With spring in the air, southern Quebec heads out in a sugar bush – some of the maple tree forests near by, in look out for one of the countless sugar shacks that produce maple syrup.
How is maple syrup made?
First signs of the warmer weather will make bushes and trees bud. That’s the time when sugar shack owners and maple syrup producers start checking if their neck of the woods is ready to insert spouts into the tree trunks, hang a bucket on to each one and drop by drop collect a watery liquid.
The full buckets filled with sweet liquid are emptied into large drums, then pulled back on the wagons to sugar shack where that liquid, called maple sap, is boiled down. As result, after all the water is evaporated from the maple tree sap, we end up with delicious syrup we use to sweeten crepes (grandma’s recipe) and pancakes with, or fruit salads, donuts or cakes.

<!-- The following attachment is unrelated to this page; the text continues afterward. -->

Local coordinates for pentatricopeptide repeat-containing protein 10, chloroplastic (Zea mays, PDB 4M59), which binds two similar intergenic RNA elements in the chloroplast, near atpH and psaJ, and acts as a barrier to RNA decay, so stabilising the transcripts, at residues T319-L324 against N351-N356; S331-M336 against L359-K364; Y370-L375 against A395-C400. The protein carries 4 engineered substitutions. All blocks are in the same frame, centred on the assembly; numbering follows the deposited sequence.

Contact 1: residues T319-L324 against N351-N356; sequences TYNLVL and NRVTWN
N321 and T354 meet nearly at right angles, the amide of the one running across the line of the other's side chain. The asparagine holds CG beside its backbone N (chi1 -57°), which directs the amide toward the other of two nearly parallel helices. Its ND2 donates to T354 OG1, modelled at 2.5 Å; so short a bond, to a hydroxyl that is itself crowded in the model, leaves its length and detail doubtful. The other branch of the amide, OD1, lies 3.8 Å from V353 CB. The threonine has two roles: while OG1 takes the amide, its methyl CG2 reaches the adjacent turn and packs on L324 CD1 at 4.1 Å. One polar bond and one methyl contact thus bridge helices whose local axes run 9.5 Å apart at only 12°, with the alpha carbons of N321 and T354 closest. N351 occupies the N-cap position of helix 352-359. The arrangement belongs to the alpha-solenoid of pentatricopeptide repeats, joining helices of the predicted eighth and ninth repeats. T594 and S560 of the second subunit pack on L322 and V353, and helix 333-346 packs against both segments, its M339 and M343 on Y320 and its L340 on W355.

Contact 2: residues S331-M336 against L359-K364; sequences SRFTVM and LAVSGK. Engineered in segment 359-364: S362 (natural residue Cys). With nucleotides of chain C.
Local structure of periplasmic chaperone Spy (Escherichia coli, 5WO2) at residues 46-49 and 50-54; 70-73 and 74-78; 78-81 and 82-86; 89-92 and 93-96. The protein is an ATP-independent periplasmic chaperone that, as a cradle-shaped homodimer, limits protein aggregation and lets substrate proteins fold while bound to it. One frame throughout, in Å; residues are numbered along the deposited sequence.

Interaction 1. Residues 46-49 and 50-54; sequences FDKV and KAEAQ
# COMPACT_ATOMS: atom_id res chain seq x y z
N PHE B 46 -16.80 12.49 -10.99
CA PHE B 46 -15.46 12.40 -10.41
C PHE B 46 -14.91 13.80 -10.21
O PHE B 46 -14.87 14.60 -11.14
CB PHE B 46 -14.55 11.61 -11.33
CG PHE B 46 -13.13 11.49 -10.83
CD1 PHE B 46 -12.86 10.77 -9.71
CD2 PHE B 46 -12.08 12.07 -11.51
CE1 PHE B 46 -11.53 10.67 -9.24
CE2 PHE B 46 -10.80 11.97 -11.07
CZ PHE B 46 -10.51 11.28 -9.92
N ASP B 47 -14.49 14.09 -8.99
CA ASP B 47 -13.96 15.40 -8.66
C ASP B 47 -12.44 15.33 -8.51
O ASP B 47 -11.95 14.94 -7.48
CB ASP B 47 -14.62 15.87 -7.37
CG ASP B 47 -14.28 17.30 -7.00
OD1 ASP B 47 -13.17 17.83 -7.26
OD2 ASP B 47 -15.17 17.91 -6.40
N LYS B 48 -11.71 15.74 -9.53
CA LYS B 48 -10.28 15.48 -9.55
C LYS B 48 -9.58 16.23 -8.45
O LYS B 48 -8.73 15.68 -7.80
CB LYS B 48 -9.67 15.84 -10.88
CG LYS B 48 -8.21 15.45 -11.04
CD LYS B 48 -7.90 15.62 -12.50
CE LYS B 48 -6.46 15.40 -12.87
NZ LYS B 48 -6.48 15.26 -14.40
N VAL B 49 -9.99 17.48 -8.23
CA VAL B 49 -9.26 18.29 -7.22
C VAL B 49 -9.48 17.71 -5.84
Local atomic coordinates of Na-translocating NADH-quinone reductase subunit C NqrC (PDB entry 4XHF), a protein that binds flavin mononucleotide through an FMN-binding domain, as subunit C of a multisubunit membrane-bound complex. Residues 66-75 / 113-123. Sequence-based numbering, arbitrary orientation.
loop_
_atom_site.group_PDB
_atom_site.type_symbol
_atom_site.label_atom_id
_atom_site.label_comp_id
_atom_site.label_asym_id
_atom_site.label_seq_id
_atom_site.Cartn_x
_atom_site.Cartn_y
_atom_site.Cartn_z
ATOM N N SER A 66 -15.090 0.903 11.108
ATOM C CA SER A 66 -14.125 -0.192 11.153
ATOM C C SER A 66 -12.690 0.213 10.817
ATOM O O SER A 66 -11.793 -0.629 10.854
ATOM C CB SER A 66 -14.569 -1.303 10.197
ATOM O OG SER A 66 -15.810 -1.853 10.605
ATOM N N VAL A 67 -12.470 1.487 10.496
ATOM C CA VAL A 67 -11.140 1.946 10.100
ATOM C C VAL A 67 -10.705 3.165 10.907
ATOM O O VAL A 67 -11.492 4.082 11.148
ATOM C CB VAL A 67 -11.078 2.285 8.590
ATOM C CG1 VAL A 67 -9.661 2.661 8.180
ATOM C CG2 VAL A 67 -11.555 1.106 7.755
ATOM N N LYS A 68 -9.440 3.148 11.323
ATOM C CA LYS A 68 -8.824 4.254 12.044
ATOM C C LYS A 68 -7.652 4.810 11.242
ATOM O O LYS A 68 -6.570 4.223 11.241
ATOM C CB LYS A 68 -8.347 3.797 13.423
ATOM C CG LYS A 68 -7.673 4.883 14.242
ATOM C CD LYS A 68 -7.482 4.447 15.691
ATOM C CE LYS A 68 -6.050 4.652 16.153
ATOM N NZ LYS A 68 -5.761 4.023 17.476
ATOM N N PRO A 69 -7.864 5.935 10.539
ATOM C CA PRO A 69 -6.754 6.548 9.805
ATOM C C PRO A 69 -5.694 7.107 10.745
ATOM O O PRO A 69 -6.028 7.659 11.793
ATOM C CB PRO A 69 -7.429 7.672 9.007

Maple taffy or Tire Sur La Neige
In most of the sugar shacks, in March and April, you can see first hand all of the aspects of maple syrup production.
If winter does not disappoint as it did in 2010 around southern Quebec, and there is some fresh snow on the ground, then hot maple taffy is poured on snow to cool down, just to be scooped up with wooden sticks 30 seconds later. Some of the sugar shacks will have indoor ice bed if there is no snow.
There is no candy that can compare to this all natural sweet treat.
Most of the sugar shacks will have kitchen were are prepared traditional meals consisting of baked beans, ham, omelets, sausages, soups, bacon, and crepes made as dumplings beside some other deserts, all accompanied with plenty, you guessed it right, maple syrup.
Where to go?
Hope you’ll enjoy it as much we did!